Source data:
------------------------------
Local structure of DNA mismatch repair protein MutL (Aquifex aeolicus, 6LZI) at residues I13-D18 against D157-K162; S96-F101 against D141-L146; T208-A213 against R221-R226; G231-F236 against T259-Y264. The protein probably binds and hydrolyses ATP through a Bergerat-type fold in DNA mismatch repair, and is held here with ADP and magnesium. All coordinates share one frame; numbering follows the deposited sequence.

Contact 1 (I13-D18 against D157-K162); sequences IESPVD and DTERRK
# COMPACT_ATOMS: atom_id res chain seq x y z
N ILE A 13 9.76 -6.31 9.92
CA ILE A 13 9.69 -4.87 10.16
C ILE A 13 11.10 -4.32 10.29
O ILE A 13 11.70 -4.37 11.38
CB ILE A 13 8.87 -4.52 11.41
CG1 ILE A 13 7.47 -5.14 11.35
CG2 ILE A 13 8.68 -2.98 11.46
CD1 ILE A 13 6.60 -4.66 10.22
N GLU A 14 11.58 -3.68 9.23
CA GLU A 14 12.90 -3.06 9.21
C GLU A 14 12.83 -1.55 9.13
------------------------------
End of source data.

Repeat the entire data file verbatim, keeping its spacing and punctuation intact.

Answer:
Local structure of DNA mismatch repair protein MutL (Aquifex aeolicus, 6LZI) at residues I13-D18 against D157-K162; S96-F101 against D141-L146; T208-A213 against R221-R226; G231-F236 against T259-Y264. The protein probably binds and hydrolyses ATP through a Bergerat-type fold in DNA mismatch repair, and is held here with ADP and magnesium. All coordinates share one frame; numbering follows the deposited sequence.

Contact 1 (I13-D18 against D157-K162); sequences IESPVD and DTERRK
# COMPACT_ATOMS: atom_id res chain seq x y z
N ILE A 13 9.76 -6.31 9.92
CA ILE A 13 9.69 -4.87 10.16
C ILE A 13 11.10 -4.32 10.29
O ILE A 13 11.70 -4.37 11.38
CB ILE A 13 8.87 -4.52 11.41
CG1 ILE A 13 7.47 -5.14 11.35
CG2 ILE A 13 8.68 -2.98 11.46
CD1 ILE A 13 6.60 -4.66 10.22
N GLU A 14 11.58 -3.68 9.23
CA GLU A 14 12.90 -3.06 9.21
C GLU A 14 12.83 -1.55 9.13